Finally, each chapter ends with an actual play written out for students to perform based on the short story at the beginning of the chapter. This can be done in multiple ways. Some of the suggestions include using the Characters and Props card deck and attaching the ones being used to a close pin for easy puppets, printing out finger puppets from the downloads section of their website, or simply having the children actually stand up and act it out. The most exciting part of this process just might be assigning a part to the child and letting them highlight all of their lines to read! Kids love highlighters, and this gives reading practice a fun new dynamic.

While this program was obviously made for a traditional school setting, it is an interactive and easily adaptable way to teach homeschooling children to read. It is intended for struggling and beginning readers all the way from PreK up to Grade 3 or beyond.

This particular level is meant for students who understand the alphabet fairly well and know the sounds of each of the consonants. There is a Reading Inventory provided on the Strong Learning, Inc. website that can help you place your child in the appropriate level.

I enjoyed using this program with my son. He is typically very hard to calm down to teach, and this held his attention beautifully. The FunBook was not overwhelming for him. The games were his favorite part, especially playing Go Fish with the various decks.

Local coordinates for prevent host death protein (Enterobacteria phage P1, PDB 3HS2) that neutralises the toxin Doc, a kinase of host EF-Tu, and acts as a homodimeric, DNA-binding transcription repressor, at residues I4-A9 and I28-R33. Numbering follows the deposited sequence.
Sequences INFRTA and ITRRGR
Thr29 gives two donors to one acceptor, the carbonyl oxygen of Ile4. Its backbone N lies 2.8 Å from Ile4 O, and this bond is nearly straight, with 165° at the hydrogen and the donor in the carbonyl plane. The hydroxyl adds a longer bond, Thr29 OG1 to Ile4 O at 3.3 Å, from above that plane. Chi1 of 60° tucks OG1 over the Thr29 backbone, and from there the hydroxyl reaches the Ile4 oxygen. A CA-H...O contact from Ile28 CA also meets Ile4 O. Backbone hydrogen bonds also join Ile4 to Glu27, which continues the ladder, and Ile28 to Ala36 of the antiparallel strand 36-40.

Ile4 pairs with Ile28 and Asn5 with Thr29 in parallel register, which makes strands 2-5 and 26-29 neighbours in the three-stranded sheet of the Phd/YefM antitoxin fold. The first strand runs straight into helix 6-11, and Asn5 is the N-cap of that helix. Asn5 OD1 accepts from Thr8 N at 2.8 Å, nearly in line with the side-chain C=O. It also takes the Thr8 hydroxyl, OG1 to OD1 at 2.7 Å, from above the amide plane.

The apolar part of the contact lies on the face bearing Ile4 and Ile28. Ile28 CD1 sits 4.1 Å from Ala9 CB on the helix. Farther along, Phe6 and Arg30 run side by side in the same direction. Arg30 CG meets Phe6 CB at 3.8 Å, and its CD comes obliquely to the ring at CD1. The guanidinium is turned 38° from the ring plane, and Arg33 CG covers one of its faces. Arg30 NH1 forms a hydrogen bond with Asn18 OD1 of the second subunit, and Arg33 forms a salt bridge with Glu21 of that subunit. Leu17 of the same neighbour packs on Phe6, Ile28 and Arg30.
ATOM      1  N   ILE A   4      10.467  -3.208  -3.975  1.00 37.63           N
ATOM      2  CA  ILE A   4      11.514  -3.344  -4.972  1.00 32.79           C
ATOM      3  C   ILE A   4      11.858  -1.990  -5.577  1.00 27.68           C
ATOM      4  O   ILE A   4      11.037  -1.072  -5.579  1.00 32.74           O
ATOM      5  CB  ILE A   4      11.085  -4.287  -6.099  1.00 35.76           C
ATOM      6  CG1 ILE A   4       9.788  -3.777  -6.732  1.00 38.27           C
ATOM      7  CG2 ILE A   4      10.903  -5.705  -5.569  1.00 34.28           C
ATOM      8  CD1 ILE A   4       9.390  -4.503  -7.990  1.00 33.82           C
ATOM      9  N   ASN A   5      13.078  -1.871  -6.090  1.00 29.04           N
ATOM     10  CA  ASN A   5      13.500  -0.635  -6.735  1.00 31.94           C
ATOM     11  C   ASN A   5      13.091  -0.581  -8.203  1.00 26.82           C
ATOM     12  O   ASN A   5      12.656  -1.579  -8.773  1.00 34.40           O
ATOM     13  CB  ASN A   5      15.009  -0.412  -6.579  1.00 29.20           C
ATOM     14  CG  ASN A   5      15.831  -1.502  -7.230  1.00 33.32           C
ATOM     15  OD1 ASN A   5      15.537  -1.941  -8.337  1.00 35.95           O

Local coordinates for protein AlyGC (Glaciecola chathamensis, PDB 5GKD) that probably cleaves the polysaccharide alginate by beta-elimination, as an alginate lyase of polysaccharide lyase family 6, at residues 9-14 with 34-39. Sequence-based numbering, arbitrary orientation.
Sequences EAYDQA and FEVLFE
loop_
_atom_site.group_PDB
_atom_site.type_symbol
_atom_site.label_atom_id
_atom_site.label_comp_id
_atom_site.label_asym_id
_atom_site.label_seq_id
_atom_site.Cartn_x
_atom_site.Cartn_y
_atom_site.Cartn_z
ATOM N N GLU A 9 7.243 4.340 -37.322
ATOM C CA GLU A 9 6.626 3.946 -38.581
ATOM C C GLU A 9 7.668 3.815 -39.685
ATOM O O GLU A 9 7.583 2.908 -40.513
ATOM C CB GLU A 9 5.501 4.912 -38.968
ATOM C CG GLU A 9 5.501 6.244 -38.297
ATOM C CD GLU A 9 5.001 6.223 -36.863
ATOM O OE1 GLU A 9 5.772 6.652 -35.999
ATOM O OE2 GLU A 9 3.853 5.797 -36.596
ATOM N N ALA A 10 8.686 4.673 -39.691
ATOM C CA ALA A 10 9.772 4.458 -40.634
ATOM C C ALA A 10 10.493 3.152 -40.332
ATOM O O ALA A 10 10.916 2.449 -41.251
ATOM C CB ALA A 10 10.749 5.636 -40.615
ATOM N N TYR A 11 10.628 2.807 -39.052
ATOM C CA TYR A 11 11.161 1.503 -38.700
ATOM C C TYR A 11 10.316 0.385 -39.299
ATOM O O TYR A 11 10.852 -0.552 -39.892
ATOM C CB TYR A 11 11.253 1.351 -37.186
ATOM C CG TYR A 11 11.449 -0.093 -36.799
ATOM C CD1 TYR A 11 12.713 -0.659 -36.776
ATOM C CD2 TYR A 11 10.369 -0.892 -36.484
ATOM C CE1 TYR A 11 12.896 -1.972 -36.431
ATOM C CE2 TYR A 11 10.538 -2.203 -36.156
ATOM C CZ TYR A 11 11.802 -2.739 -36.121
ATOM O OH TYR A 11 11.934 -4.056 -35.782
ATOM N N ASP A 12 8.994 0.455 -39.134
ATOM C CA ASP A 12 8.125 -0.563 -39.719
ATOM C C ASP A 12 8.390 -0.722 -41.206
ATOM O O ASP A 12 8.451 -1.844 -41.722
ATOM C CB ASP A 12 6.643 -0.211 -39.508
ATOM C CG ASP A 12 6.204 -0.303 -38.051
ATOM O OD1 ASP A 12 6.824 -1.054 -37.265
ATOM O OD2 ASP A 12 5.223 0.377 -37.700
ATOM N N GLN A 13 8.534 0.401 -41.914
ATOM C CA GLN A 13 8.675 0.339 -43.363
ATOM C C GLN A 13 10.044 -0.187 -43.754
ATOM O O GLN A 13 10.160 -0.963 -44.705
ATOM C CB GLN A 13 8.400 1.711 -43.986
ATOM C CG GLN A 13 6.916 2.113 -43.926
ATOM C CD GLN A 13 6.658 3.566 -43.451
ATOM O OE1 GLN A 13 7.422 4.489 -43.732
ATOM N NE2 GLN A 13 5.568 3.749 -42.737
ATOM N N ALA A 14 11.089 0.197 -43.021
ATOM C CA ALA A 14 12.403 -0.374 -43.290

I love that this teaches children to read while appealing to all of the learning methods. It is simple to teach because students actually enjoy it. The characters in the stories are fun and encourage students to want to read more into the modules.

Being able to pick and choose which activities to do was helpful as well. None of the activities took very long, but some things are more exciting to my son than others. This program encourages you to follow their lead and do things in the order that works best for your family or classroom, even omitting things if you wish.

The only problem that we ran into with using it was keeping up with all of the card decks. There are so many and they do not come with reusable packaging. We transferred them to small zip top bags after we opened them for easier storage so they wouldn’t get lost.

I also feel that the price might make this out of reach for many homeschooling families. I could not find information about a less expensive version for homeschooling families. The current price for this single module is $185.

Overall, I’m pleased with this program. I appreciate that each module follows the same familiar flow of story and activities, ending with the play. There are so many hands-on ways to study and practice the material, so students can’t help but feel motivated when it is time to work on their reading. The methodology is sound, and the resulting program is fun, simple to use, and engaging to help kids learn to read.

-Product review by Jennifer Land, The Old Schoolhouse® Magazine, LLC, December, 2016